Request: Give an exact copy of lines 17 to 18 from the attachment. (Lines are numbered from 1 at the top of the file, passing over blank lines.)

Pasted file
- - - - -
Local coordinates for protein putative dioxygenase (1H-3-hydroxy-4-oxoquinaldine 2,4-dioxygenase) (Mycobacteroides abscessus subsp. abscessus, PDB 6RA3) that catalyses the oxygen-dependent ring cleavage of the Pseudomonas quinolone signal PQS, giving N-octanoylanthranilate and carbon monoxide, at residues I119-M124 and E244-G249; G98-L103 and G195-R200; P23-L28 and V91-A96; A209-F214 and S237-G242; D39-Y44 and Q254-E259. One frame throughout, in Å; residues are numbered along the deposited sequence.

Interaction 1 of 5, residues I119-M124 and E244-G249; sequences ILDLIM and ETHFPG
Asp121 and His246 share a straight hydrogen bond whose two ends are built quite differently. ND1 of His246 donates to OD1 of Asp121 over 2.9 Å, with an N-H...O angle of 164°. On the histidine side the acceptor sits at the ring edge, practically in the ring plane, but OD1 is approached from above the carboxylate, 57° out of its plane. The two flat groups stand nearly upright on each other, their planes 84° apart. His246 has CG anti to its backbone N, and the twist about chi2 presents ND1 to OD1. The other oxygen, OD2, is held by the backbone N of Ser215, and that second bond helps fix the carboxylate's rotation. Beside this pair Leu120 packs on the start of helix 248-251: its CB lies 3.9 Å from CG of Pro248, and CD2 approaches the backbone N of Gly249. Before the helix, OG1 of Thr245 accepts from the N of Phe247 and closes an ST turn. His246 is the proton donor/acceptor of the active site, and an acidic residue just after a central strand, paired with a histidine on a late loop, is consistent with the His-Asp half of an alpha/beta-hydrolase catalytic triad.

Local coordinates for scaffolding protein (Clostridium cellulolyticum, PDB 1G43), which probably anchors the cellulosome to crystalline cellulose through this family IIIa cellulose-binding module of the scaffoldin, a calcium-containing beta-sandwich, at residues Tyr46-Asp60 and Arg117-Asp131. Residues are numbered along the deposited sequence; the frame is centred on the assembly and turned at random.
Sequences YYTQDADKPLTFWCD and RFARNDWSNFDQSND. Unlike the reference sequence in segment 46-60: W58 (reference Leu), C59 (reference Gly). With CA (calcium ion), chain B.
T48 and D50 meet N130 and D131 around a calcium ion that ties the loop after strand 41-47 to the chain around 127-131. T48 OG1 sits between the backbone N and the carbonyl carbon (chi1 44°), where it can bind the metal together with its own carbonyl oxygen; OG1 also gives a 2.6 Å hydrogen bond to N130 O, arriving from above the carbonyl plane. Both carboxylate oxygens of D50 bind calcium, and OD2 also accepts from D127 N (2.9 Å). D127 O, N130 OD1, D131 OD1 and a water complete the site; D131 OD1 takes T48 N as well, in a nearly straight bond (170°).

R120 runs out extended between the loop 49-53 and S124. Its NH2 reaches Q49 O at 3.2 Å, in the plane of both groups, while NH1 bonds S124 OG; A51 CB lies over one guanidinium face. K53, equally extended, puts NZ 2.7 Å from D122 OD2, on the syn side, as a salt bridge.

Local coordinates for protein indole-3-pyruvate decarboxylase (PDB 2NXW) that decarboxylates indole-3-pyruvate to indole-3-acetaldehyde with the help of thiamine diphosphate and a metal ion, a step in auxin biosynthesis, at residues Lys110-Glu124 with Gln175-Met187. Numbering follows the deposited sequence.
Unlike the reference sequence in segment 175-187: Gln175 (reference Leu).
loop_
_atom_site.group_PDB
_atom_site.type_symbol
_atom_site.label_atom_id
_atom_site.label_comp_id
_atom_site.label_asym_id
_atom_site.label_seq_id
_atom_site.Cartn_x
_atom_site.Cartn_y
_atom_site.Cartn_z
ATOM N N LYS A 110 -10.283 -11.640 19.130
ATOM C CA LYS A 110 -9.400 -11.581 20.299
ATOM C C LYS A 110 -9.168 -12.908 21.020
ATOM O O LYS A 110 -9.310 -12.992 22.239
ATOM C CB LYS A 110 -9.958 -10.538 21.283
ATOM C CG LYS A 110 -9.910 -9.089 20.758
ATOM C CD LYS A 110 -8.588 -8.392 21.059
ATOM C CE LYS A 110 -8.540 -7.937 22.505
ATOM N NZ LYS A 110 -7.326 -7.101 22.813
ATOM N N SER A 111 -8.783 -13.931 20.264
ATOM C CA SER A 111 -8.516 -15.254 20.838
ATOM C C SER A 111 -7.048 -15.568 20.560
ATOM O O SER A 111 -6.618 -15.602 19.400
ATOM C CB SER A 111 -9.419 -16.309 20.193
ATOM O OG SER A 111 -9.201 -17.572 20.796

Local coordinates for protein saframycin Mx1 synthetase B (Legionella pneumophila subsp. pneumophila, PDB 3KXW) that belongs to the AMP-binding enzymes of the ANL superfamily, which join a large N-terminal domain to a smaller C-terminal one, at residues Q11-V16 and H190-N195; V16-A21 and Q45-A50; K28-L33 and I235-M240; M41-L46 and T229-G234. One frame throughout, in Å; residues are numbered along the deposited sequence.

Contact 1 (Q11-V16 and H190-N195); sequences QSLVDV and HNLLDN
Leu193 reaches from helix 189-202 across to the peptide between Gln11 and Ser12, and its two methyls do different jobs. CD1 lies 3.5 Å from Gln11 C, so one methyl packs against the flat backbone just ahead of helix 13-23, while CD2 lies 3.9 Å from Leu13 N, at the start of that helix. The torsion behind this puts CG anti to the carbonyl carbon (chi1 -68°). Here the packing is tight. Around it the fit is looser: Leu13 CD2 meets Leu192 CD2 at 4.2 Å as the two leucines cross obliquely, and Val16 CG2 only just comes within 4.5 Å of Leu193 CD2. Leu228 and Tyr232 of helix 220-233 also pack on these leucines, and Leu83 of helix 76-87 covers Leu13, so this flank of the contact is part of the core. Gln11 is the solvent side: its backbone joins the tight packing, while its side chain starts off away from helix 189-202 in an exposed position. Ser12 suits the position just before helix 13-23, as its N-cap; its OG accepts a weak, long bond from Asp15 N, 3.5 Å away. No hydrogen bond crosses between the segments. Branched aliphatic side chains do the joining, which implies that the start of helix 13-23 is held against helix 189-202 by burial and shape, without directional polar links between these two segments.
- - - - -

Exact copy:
_atom_site.Cartn_x
_atom_site.Cartn_y